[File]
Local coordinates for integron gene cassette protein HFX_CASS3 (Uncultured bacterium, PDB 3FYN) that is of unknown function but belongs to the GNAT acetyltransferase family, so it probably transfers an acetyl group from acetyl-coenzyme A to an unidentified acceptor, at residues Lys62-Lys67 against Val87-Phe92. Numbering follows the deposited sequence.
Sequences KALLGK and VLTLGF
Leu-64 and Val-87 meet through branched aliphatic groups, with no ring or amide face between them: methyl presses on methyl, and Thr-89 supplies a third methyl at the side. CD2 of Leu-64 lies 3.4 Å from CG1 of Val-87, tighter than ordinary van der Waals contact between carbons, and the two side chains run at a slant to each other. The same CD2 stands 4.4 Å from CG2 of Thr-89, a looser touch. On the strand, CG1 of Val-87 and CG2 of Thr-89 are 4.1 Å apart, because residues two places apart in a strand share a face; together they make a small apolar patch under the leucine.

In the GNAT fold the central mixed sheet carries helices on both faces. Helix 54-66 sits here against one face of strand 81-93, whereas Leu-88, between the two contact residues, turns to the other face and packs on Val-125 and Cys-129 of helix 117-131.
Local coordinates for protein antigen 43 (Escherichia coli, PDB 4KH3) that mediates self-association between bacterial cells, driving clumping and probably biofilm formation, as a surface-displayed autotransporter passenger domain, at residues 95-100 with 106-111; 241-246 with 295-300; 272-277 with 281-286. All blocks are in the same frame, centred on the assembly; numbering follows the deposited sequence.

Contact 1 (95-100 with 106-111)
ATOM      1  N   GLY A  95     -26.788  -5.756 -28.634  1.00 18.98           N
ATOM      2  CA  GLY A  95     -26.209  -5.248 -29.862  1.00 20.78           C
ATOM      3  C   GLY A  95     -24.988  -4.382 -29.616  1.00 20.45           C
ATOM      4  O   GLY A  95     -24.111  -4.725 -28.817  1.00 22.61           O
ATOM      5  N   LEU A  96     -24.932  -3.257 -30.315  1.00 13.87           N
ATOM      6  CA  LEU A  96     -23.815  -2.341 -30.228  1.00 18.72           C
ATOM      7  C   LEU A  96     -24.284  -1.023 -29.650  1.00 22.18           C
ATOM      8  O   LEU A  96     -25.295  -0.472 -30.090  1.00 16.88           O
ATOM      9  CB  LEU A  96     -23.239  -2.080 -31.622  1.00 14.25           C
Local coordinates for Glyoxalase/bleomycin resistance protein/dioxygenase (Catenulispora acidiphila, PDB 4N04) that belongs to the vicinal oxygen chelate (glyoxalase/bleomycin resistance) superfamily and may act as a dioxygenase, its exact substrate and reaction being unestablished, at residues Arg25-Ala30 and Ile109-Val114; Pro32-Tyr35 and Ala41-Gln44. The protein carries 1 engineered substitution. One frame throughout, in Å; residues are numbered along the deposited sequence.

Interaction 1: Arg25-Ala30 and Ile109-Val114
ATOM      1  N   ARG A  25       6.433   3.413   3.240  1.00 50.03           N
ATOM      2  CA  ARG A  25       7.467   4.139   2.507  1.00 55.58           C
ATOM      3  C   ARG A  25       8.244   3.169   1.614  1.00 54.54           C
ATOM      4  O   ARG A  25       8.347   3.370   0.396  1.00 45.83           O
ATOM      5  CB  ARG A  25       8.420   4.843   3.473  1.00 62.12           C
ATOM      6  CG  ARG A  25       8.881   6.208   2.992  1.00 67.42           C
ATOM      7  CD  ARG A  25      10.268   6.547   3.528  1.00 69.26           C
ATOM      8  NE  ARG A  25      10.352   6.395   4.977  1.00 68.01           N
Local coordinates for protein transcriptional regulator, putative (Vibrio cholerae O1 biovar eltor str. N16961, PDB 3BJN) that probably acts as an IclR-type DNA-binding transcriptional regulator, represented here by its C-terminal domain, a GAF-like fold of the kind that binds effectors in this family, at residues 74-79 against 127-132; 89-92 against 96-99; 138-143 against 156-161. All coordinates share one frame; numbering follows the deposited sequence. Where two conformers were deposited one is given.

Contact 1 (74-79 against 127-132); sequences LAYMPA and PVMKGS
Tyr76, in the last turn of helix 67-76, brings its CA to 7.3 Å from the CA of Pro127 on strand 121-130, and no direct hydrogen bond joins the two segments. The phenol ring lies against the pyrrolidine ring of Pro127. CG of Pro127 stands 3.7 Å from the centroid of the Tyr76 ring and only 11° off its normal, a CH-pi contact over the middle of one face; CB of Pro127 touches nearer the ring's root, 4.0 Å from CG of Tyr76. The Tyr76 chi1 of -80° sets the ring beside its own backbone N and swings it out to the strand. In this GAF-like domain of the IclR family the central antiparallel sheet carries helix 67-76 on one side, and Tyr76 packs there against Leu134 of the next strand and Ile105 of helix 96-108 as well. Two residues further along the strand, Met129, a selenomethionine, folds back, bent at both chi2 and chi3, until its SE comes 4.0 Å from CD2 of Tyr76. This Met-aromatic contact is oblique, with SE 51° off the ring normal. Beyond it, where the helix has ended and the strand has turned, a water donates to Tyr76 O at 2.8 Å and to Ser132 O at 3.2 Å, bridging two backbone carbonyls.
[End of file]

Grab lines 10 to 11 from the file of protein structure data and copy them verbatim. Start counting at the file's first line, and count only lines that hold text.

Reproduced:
ATOM      4  O   GLY A  95     -24.111  -4.725 -28.817  1.00 22.61           O
ATOM      5  N   LEU A  96     -24.932  -3.257 -30.315  1.00 13.87           N